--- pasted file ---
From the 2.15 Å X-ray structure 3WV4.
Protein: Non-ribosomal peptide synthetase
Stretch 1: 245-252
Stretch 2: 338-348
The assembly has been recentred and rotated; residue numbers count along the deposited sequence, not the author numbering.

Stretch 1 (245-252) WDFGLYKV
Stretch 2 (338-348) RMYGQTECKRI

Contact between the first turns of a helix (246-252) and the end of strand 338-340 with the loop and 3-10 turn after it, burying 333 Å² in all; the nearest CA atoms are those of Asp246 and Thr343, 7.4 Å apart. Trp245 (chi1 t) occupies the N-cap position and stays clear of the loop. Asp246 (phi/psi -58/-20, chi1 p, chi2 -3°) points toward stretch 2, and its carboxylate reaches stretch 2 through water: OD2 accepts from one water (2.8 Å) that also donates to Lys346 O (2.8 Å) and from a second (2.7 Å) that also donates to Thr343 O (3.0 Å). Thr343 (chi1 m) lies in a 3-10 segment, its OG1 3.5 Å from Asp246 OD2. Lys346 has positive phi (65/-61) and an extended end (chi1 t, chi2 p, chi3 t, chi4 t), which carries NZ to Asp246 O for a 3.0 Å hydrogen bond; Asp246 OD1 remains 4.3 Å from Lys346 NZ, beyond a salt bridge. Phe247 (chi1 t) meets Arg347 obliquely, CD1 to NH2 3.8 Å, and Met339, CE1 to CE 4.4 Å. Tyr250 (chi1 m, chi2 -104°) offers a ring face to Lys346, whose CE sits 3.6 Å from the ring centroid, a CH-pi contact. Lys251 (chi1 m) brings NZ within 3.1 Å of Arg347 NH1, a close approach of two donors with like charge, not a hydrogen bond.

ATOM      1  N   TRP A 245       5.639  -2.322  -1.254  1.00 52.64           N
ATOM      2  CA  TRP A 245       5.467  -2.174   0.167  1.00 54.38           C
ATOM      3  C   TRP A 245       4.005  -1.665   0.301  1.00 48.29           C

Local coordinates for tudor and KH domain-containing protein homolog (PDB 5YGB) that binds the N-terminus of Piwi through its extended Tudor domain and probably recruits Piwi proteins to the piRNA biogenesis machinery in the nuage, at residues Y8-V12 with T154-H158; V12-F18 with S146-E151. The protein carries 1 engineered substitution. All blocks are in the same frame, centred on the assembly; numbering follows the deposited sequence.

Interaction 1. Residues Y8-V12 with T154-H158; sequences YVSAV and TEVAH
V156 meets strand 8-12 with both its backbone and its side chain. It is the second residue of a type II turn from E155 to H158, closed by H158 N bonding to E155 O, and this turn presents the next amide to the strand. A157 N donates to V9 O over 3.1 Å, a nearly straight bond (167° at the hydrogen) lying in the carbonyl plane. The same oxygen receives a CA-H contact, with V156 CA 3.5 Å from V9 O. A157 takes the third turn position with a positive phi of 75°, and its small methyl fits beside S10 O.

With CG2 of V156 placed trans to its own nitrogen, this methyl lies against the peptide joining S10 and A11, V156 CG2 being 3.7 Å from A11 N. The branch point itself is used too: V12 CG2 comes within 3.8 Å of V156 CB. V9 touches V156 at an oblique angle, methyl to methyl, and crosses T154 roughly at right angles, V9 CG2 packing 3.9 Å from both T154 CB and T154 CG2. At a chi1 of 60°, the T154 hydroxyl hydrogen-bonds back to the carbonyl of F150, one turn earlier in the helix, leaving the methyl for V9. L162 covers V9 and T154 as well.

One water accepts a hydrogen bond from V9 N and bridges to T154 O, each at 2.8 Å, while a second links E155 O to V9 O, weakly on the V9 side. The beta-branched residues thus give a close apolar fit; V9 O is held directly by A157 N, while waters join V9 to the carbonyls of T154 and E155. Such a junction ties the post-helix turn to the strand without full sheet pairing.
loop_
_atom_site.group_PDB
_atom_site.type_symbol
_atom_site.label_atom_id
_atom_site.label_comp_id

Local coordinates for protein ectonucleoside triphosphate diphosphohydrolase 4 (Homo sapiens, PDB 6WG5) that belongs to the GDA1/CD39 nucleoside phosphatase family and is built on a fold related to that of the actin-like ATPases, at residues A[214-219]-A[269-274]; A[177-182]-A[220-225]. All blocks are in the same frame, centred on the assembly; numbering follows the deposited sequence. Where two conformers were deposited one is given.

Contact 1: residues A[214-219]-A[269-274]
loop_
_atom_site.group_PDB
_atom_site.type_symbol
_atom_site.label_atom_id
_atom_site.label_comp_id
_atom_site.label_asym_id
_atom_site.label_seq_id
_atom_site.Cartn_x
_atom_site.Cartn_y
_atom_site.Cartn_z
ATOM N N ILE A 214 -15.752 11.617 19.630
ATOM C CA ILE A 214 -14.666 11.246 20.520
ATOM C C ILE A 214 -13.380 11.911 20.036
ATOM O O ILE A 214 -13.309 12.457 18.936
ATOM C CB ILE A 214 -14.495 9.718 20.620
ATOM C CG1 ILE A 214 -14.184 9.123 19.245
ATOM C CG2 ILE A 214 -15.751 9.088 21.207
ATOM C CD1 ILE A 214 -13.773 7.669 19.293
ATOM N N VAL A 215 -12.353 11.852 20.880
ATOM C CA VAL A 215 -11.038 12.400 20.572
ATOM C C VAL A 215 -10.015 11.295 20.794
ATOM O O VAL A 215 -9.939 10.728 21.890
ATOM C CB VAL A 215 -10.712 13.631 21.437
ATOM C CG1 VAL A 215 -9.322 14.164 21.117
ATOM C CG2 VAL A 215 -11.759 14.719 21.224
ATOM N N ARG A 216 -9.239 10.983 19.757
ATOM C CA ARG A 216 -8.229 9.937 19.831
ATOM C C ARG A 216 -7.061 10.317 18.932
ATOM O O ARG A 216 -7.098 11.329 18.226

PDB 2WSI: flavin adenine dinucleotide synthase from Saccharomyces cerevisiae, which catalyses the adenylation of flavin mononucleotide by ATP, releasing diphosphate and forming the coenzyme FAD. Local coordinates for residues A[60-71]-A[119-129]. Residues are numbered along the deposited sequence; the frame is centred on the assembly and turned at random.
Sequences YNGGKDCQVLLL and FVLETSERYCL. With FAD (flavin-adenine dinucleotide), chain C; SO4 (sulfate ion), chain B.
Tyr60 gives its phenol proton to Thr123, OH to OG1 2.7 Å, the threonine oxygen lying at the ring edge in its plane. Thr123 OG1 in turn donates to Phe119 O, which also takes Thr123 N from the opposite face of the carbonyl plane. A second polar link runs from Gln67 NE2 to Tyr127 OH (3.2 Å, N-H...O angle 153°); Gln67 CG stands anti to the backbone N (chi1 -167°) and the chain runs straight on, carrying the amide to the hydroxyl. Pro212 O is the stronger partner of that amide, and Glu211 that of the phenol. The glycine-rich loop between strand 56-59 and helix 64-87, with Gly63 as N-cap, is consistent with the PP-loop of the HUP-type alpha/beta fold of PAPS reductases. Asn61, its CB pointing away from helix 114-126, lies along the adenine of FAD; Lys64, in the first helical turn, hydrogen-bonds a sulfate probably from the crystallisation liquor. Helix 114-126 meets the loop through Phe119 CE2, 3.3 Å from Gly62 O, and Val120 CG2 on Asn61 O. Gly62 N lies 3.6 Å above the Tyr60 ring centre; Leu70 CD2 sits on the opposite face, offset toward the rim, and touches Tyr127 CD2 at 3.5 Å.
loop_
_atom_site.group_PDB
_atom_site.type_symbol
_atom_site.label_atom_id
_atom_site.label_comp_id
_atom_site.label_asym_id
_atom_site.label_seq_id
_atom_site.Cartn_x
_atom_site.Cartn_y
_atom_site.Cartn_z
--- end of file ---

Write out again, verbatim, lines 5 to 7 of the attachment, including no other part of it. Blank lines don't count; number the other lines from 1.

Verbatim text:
The assembly has been recentred and rotated; residue numbers count along the deposited sequence, not the author numbering.

Stretch 1 (245-252) WDFGLYKV
Stretch 2 (338-348) RMYGQTECKRI